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- Author or Editor: Ahmed F. Ahmed x
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Objective—To characterize the change of pH in the abomasal lumen throughout a 24-hour period, to determine whether pH of the abomasal body differs from pH of the pyloric antrum, and to determine whether oral administration of cimetidine and ranitidine alters pH of the abomasal lumen in milk-fed calves.
Animals—5 male dairy calves (4 Holsteins-Friesian, 1 Ayrshire), 5 to 15 days old.
Procedure—Cannulas were surgically positioned in the abomasal body and pyloric antrum of each calf. Calves received the following treatments in a randomized crossover design: milk replacer (60 ml/kg of body weight, q 12 h [untreated control calves]), milk replacer and cimetidine (50 or 100 mg/kg, q 8 h), or milk replacer and ranitidine (10 or 50 mg/kg, q 8 h). The pH of the abomasal body and pyloric antrum was measured for 24 hours, using miniature glass pH electrodes.
Results—Suckling of milk replacer immediately increased abomasal luminal pH from 1.4 to 6.0, followed by a gradual decrease to preprandial values by 6 hours. Preprandial and postprandial pH values were not significantly different between the abomasal body and pyloric antrum, indicating lack of pH compartmentalization in the abomasum of milk-fed calves. Administration of cimetidine and ranitidine caused a significant dose-dependent increase in mean 24-hour abomasal luminal pH.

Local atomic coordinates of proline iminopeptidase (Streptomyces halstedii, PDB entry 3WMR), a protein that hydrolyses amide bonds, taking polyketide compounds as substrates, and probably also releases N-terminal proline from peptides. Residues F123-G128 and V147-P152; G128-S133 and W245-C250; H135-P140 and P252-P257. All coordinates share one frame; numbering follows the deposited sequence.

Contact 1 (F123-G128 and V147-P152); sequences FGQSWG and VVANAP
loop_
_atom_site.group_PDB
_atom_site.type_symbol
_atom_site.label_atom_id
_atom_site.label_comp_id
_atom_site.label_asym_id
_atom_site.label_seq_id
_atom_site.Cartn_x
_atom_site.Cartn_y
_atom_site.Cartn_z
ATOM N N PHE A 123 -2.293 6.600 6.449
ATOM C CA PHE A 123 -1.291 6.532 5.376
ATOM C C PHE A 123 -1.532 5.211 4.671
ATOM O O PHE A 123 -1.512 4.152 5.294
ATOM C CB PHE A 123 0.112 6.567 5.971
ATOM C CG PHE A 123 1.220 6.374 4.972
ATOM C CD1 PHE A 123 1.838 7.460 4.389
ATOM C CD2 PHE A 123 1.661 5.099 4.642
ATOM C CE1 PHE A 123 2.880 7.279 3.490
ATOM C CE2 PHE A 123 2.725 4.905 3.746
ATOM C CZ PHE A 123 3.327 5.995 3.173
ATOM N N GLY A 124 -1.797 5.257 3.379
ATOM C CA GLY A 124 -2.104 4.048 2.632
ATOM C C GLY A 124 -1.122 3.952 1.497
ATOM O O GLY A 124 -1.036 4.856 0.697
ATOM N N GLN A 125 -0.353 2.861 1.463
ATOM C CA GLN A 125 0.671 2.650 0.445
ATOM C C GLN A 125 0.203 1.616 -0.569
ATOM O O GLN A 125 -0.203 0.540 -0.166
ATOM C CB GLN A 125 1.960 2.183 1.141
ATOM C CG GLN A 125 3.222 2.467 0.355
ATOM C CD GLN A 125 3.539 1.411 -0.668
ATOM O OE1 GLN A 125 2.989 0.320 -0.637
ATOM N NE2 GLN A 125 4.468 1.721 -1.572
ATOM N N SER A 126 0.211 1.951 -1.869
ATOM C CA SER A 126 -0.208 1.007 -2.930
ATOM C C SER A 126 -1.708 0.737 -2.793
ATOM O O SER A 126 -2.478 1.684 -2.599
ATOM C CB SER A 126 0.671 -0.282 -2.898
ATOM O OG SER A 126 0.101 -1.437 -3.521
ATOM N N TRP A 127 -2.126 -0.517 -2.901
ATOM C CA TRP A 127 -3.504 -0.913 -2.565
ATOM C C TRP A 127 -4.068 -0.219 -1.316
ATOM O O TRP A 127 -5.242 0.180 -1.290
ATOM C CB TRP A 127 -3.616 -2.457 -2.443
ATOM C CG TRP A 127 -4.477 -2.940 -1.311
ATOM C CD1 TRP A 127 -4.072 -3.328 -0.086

Conclusion and Clinical Relevance—Abomasal acid secretion in milk-fed calves is mediated in part by histamine type-2 receptors. Cimetidine and ranitidine may be efficacious in the treatment of abomasal ulcers in milk-fed calves. (Am J Vet Res 2001;62:1531–1538)
Objective—To determine the effects of a commercially available orally administered antacid agent containing aluminum hydroxide and magnesium hydroxide on abomasal luminal pH in clinically normal milkfed calves.
Animals—5 male dairy calves.
Procedure—Throughout the study, calves were fed milk replacer at 7:30 AM and 7:30 PM. Cannulae for pH electrodes were placed in the abomasal body and pyloric antrum. Treatments consisted of oral administration of a high (50 ml) or low (25 ml) dose of the antacid agent and oral administration of milk replacer alone (control). Antacid was given at 7:30 AM, 3:30 PM, and 11:30 PM, and luminal pH was monitored continuously for 24 hours, beginning 15 minutes before administration of the first dose of antacid.